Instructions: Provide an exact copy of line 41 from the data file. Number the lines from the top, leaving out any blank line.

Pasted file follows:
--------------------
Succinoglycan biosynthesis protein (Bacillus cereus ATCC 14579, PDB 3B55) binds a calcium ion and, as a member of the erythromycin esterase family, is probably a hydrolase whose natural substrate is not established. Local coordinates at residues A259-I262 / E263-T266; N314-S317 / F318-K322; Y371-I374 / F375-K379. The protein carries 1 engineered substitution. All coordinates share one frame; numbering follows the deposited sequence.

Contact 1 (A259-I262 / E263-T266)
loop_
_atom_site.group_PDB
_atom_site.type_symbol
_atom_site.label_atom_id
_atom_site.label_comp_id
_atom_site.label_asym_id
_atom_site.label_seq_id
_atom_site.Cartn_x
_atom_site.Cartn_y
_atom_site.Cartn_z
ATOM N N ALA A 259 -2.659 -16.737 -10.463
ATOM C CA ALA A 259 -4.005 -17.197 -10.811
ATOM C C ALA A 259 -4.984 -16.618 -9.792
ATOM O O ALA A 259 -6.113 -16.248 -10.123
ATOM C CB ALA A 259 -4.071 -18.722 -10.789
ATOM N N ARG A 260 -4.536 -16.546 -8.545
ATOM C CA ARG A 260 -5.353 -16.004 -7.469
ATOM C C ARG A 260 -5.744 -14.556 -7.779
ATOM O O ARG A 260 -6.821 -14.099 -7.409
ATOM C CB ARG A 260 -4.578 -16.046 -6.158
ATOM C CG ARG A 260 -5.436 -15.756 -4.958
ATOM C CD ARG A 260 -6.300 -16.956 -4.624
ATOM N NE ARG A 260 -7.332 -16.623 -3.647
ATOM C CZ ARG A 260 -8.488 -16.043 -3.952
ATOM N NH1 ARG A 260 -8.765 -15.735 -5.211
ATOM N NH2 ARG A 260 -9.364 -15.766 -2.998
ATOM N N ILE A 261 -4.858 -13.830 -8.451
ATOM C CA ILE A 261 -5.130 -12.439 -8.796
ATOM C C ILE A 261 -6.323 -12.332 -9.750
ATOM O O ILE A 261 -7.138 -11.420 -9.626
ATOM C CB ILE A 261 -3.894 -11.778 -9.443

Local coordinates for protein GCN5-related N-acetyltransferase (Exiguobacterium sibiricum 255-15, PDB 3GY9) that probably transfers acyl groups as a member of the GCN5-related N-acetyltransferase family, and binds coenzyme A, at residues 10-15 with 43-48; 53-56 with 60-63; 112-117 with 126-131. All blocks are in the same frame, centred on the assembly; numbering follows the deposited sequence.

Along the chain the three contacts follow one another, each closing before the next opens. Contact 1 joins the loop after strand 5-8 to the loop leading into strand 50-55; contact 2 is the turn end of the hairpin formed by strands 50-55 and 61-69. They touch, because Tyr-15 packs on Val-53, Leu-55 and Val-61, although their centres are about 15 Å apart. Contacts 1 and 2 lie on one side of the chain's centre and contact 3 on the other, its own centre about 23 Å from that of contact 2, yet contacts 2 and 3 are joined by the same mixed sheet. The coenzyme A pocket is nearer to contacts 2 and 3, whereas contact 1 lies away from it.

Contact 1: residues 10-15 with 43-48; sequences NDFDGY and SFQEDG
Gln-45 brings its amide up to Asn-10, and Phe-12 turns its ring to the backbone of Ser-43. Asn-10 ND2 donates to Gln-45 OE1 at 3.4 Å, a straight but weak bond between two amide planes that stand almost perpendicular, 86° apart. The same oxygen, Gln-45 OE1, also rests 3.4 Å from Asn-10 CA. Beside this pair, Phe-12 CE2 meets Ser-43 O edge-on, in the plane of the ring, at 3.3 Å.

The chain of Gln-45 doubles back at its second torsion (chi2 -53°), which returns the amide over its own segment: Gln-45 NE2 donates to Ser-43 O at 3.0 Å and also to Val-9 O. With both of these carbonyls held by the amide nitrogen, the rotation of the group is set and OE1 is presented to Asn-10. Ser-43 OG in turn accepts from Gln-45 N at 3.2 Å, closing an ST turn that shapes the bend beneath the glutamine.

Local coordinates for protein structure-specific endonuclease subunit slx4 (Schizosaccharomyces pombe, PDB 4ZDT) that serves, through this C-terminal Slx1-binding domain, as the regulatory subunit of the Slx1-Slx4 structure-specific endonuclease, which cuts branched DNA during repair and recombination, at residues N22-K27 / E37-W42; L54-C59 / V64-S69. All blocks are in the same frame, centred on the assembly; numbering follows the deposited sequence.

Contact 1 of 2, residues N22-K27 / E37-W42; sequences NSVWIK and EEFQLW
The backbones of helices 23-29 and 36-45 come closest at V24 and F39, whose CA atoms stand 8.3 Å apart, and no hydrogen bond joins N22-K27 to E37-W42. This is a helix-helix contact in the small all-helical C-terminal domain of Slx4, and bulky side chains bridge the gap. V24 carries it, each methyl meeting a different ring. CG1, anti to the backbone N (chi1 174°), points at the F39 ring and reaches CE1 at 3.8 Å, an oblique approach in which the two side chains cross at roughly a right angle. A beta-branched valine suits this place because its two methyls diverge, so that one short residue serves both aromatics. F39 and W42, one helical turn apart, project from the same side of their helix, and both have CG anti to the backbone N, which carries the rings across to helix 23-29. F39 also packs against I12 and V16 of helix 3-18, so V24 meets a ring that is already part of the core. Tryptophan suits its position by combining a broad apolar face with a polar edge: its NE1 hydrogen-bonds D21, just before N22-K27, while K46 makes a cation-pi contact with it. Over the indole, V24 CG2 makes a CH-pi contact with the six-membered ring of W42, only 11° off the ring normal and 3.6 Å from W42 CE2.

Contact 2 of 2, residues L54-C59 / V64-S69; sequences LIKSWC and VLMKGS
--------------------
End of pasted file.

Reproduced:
The backbones of helices 23-29 and 36-45 come closest at V24 and F39, whose CA atoms stand 8.3 Å apart, and no hydrogen bond joins N22-K27 to E37-W42. This is a helix-helix contact in the small all-helical C-terminal domain of Slx4, and bulky side chains bridge the gap. V24 carries it, each methyl meeting a different ring. CG1, anti to the backbone N (chi1 174°), points at the F39 ring and reaches CE1 at 3.8 Å, an oblique approach in which the two side chains cross at roughly a right angle. A beta-branched valine suits this place because its two methyls diverge, so that one short residue serves both aromatics. F39 and W42, one helical turn apart, project from the same side of their helix, and both have CG anti to the backbone N, which carries the rings across to helix 23-29. F39 also packs against I12 and V16 of helix 3-18, so V24 meets a ring that is already part of the core. Tryptophan suits its position by combining a broad apolar face with a polar edge: its NE1 hydrogen-bonds D21, just before N22-K27, while K46 makes a cation-pi contact with it. Over the indole, V24 CG2 makes a CH-pi contact with the six-membered ring of W42, only 11° off the ring normal and 3.6 Å from W42 CE2.